Investigators 'making progress' in Fox Lake police officer murder case
Nearly 17 minutes passed from the time Fox Lake police Lt. Charles Joseph Gliniewicz radioed a dispatcher about three suspicious suspects walking on a remote village road until backup officers found him in a wooded and marshy area with a fatal gunshot wound, police said Wednesday.
The time frame of the shooting was among a handful of new details to emerge about how the 52-year-old Gliniewicz died Tuesday morning, while a continued heavy police presence marked the second day of the hunt for his killers.
The new details include that the shooting took place on property occupied by an old cement plant off a gravel and dirt road at the end of Honing Road, and that the veteran police officer's body was found about 50 yards from his squad car.
But police refused to divulge other key details, including specifics about the shooting and autopsy report, whether Gliniewicz was wearing a bulletproof vest, if he was shot by his own service weapon, and whether his car was equipped with a dashboard camera.
George Filenko, commander of the Lake County Major Crimes Task Force leading the investigation, said he was unable to release more information "due to the ongoing investigation."
But Filenko said police are making headway in trying to identify the two white males and one black male suspected of gunning down Gliniewicz, a 30-year police veteran.
He said police have checked several leads, many provided by Fox Lake residents and over social media, and are eliminating possibilities. He urged residents to remain vigilant and continue to provide tips and question anything suspicious or out of the ordinary in the area.
"I think we are making progress," Filenko said. "People should dial 9-1-1 if they suspect anything or even have a feeling something is wrong."
About 10 p.m. and later Wednesday night, Lake County sheriff detective Chris Covelli said officers began searching a cornfield east of Route 12 and south of Route 120 in Volo for two suspects. He said officers on scene said it was a suspicious circumstances investigation.
"There is no indication at this time these two scenes are connected at this point," Covelli said, referring to the shooting of Gliniewicz.
In the day after Gliniewicz was killed, area schools and Fox Lake's library closed, bunting was placed on the police station and a makeshift memorial grew in front of the building as part of the tribute to the fallen police officer, who was the adviser to the department's Explorer Post 300 and was the married father of four children.
Fox Lake schools decided to reopen today, with some precautions.
"There may be a police presence in school tomorrow," said a statement to parents issued Wednesday afternoon by Fox Lake District 114 Superintendent John Donnellan. "This is not necessary from a safety perspective, but rather law enforcement and school officials wish for students to feel safe upon their return." The statement also spoke for Grant High School District 124, Gavin District 37 and Big Hollow District 38.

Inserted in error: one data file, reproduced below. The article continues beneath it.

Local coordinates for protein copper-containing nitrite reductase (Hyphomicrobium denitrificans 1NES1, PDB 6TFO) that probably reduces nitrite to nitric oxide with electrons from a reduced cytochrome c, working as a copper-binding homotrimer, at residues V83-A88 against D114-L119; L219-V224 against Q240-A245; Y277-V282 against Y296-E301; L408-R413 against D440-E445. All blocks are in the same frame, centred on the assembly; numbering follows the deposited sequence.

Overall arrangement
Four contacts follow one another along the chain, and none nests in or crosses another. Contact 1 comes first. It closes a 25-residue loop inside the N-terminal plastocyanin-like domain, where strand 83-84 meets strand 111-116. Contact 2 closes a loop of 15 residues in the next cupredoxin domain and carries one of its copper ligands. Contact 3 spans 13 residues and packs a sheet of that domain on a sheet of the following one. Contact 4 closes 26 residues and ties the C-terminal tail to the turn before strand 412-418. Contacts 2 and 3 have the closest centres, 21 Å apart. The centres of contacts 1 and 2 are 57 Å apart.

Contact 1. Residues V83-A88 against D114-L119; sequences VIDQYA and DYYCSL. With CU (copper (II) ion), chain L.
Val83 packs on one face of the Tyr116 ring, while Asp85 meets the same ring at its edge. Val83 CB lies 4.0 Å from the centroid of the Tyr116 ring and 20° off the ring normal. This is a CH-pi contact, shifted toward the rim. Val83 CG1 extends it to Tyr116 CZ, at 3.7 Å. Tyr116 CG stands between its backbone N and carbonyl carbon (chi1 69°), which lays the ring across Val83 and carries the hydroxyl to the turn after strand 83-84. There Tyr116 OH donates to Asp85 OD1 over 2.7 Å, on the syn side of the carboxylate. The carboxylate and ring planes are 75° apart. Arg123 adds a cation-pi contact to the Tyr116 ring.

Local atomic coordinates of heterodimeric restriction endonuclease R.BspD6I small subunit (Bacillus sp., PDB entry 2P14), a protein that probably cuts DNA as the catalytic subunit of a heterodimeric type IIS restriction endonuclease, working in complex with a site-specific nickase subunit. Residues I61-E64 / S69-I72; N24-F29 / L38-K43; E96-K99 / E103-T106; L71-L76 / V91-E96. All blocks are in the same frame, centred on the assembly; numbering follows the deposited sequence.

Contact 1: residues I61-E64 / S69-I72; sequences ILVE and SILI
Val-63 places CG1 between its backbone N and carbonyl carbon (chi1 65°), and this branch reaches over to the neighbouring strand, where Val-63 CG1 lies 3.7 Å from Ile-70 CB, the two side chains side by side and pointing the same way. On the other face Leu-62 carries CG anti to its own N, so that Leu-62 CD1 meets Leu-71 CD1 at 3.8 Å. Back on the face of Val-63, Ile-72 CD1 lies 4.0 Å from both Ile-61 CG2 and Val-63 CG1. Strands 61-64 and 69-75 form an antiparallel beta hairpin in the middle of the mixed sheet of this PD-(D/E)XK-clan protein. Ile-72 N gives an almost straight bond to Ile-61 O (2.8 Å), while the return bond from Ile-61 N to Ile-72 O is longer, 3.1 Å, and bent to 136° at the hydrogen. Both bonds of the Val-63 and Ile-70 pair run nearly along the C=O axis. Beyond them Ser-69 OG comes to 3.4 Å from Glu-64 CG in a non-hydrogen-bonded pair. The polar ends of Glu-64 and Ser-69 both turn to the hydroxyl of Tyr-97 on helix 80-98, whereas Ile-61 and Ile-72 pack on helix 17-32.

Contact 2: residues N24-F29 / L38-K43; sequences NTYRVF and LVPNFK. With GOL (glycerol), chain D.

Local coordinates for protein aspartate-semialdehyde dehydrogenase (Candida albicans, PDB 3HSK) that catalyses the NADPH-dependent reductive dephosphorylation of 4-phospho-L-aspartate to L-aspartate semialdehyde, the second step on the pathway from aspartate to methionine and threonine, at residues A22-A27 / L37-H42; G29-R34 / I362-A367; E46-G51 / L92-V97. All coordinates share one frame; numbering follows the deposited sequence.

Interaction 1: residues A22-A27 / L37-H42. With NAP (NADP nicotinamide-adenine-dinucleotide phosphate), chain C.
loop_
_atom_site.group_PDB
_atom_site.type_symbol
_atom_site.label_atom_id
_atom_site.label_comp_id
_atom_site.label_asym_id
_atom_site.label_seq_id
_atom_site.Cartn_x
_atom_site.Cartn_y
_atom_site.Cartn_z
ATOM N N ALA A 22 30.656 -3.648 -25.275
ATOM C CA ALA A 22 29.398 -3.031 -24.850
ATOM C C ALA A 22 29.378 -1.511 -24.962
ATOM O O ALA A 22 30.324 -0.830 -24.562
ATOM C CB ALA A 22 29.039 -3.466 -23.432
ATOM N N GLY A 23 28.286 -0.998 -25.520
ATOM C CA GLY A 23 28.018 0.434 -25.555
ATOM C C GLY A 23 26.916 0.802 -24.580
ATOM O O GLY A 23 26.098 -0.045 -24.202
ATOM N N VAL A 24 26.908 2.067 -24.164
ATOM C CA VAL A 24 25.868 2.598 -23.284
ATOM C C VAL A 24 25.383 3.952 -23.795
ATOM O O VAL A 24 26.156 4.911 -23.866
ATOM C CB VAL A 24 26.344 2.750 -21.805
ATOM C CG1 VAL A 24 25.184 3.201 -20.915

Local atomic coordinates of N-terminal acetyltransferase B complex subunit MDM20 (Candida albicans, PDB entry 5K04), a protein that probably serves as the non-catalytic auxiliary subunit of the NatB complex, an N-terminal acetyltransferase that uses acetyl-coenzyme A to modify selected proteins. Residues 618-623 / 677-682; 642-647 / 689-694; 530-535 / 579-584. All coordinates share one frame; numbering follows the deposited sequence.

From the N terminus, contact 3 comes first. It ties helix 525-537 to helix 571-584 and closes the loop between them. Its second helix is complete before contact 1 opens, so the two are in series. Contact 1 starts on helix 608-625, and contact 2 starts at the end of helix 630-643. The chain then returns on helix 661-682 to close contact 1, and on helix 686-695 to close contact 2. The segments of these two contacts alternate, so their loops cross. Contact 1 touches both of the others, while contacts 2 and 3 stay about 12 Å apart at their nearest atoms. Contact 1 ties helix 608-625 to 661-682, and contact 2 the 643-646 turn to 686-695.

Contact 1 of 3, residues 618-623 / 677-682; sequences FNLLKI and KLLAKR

Wednesday also marked a change in police tactics in hunting for the suspects.
The helicopters and heavily armed vehicles were gone from their highly visible staging point on Sayton Road, just east of Route 12. Instead, squad cars filled with officers from Fox Lake, the Illinois State Police, and other villages in Lake and McHenry counties were seen driving through neighborhoods.
Lake County sheriff's detective Chris Covelli said police are using a "saturation patrol" that's designed to search for the suspects and canvas neighborhoods to take statements from residents, while also showing residents police are in the area.
Covelli said members of the FBI, the Department of Alcohol, Tobacco and Firearms, and the U.S. Marshals Service are in Fox Lake assisting with the investigation.
Gliniewicz was found with a fatal gunshot wound minutes after he radioed a police dispatcher at 7:52 a.m. Tuesday about the suspicious suspects, then again at 7:55 a.m. when he requested backup during a foot chase, Filenko said during a news conference Wednesday. Two officers arrived on the scene at 8:01 a.m. and found Gliniewicz in a marshy and wooded area about 50 yards from his police car at 8:09 a.m.
Lake County Deputy Coroner Orlando Portillo said the 8:25 a.m. time of death was based on heart rate monitoring equipment used by paramedics at the scene.
Filenko said Fox Lake police do not use body cameras.
Gliniewicz's gun was not in its holster but was found at the scene, Lake County Undersheriff Ray Rose said Tuesday. But Filenko would not confirm or discuss that information Wednesday.
The 2-square-mile search grid at Sayton, Frontage and Rollins roads and Route 59 created by police to hunt down the suspects ended about 10:30 p.m. Tuesday, Covelli said. Nearly 400 officers, six aircraft and 48 K-9 units were involved in the search, he said. He did not know exactly how many police departments sent manpower Tuesday but said most of Lake, McHenry, and Cook county departments had squads at the scene.
Former Fox Lake Police Chief Mike Behan, who retired from the police department Friday, three days before Gliniewicz was killed in the line of duty, said he loved Gliniewicz and his family.
"He would do anything for this town and this police department. Honestly, he never worked for me -- we were partners," Behan said.
Behan said he "grew up" with Gliniewicz while the two worked together at the department for 30 years.
"When I got the call Monday, I couldn't believe it," he said. "I thought it was a mistake."
Filenko said the law enforcement agencies would continue to search until a suspect is in custody.
"We're not going to stop until we catch these guys," he said.